Hugo is, at this point, a very slow film that is rather confused in its storytelling.  It is, however, a lovely piece of visual filmmaking from one of the true master directors, and Scorsese is never more endearing than when he is writing love letters to cinema.

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Melancholia (2011)

Last night’s NYFF screening was Lars von Trier’s Melancholia, which I’ve been eagerly anticipating since it debuted at Cannes (and not because of his ridiculous Nazi comments).  While not a perfect film by any means, Melancholia is beautiful and mesmerizing.  Clocking in at over two hours, it’s definitely a draining experience, but it’s meant to be; the end of the world should be devastating.

The film follows a young woman named Justine (Kirsten Dunst) and her family as the earth is approached by a recently-discovered planet that has been hiding behind the sun.  Like most of von Trier’s films, it’s divided into sections.  The first major section (after the prologue) portrays Justine’s wedding reception.  She has just married a sweet, not-too-bright man named Michael (Alexander Skarsgard) and, although everything seems fine at first, we slowly begin to get the sense that all is not well with her.  Her smiles are a bit too bright, her sister (Charlotte Gainsbourg) is a bit too worried, and her new husband is trying a bit too hard.  The shaky, handheld camera in this sequence jumps around from guest to guest, nervously looking back and forth between Justine and Michael as if the camera itself is hoping everything is going to work out.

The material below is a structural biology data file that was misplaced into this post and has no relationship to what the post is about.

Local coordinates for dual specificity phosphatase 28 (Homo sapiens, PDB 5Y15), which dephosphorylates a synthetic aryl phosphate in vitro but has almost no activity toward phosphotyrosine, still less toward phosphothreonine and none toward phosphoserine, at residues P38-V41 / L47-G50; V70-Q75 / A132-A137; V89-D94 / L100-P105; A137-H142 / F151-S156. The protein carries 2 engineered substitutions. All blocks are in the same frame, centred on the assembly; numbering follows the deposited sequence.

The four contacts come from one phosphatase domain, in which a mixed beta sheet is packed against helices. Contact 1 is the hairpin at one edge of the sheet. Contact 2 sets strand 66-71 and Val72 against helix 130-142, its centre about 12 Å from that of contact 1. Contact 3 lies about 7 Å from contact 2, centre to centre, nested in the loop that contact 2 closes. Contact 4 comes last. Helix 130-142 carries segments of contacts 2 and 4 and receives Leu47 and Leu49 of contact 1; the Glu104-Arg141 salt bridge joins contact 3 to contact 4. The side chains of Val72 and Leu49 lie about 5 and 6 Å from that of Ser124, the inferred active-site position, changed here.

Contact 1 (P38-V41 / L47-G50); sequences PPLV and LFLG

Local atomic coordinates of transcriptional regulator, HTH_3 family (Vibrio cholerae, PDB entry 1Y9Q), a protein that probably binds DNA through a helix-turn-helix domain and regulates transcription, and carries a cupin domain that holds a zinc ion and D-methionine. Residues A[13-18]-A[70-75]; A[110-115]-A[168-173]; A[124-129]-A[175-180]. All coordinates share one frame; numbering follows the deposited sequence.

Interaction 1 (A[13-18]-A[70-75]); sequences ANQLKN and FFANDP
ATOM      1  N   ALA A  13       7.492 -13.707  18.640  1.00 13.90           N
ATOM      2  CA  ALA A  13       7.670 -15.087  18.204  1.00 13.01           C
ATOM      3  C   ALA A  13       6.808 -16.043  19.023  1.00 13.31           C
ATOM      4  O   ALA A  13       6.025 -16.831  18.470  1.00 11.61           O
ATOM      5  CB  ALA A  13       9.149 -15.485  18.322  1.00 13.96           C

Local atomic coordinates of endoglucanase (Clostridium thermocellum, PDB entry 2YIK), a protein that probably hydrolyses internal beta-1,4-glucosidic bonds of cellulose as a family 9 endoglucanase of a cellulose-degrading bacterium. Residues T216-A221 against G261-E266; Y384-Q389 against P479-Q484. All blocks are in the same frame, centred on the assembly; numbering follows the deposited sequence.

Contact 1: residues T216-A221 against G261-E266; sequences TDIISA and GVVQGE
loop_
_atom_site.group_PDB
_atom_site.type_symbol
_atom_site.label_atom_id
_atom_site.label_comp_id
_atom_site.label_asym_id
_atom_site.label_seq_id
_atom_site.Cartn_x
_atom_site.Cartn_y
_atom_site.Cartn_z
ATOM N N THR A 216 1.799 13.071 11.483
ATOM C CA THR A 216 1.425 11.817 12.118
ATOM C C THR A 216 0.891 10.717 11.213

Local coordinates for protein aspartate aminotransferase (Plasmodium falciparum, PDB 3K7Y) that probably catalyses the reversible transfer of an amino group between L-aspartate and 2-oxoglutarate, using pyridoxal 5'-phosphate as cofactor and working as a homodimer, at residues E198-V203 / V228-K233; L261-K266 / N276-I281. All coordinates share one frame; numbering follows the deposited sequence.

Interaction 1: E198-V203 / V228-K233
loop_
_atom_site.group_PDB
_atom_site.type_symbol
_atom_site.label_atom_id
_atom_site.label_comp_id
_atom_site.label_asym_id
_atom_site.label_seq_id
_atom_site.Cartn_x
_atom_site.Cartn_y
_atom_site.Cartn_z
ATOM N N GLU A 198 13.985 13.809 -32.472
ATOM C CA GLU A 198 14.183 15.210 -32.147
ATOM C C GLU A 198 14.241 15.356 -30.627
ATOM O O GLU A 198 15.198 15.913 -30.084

I won’t spoil things by going into what the second part entails, but the major problem with the film is a marked difference in tone and pacing between the two parts.  They feel almost like separate films, two mood pieces that happen to be about the same people.  That said, however, both sections are beautiful in different ways, and they are tied together formally and thematically by the prologue.  Filmed in extreme slow-motion so that the shots look almost still, the prologue is one of the highlights of the movie.  Each shot takes your breath away with its rich colors and compositions that echo famous paintings (one of which is the poster above). Here’s an example, although the colors in this still don’t do the shot justice:

Shot compositions like these kept the film utterly mesmerizing, despite its uneven pacing and disparate sections.

Performance-wise, Melancholia is impeccable.  Kirsten Dunst gives the most subtle performance of her career, using minute changes in her facial muscles to slowly betray her creeping depression.  Charlotte Gainsbourg, as her long-suffering, slightly neurotic sister, is both soulful and brittle.  You sense she has been weathered down to the bone by her trying sister and arrogant husband, played with a touch of dry humor by Kiefer Sutherland.  As Michael, Alexander Skarsgard is the exact opposite of his True Blood avatar, Eric Northman.  He is awkward and utterly sweet, trying desperately to make Justine happy, and Skarsgard makes him completely believable.  His father, Stellan Skarsgard, gives an amusing performance himself as Justine’s obnoxious boss.  The cast is rounded out by John Hurt, Charlotte Rampling, and Jesper Christensen (the “Surgeon of Birkenau” in The Debt).